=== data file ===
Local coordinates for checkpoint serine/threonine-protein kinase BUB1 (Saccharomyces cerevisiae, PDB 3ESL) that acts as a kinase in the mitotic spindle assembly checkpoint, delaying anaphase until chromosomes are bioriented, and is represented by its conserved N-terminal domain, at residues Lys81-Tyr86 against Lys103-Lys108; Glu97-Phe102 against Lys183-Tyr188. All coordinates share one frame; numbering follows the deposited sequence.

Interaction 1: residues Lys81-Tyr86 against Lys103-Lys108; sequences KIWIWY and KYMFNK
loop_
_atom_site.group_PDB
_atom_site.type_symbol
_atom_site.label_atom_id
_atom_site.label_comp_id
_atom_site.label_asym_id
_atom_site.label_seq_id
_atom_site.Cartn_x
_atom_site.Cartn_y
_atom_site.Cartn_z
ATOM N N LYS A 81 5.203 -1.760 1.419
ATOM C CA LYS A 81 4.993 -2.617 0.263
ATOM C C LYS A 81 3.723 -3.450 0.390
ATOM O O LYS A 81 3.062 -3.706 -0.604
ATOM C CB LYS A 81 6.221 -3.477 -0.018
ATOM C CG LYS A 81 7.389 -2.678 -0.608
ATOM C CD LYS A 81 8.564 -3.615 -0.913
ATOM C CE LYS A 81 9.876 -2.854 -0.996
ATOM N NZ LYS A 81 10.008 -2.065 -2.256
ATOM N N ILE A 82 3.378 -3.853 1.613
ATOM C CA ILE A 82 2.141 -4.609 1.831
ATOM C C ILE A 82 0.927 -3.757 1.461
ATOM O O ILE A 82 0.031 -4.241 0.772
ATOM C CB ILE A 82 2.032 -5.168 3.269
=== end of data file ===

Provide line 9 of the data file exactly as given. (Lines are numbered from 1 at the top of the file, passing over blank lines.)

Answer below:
_atom_site.label_seq_id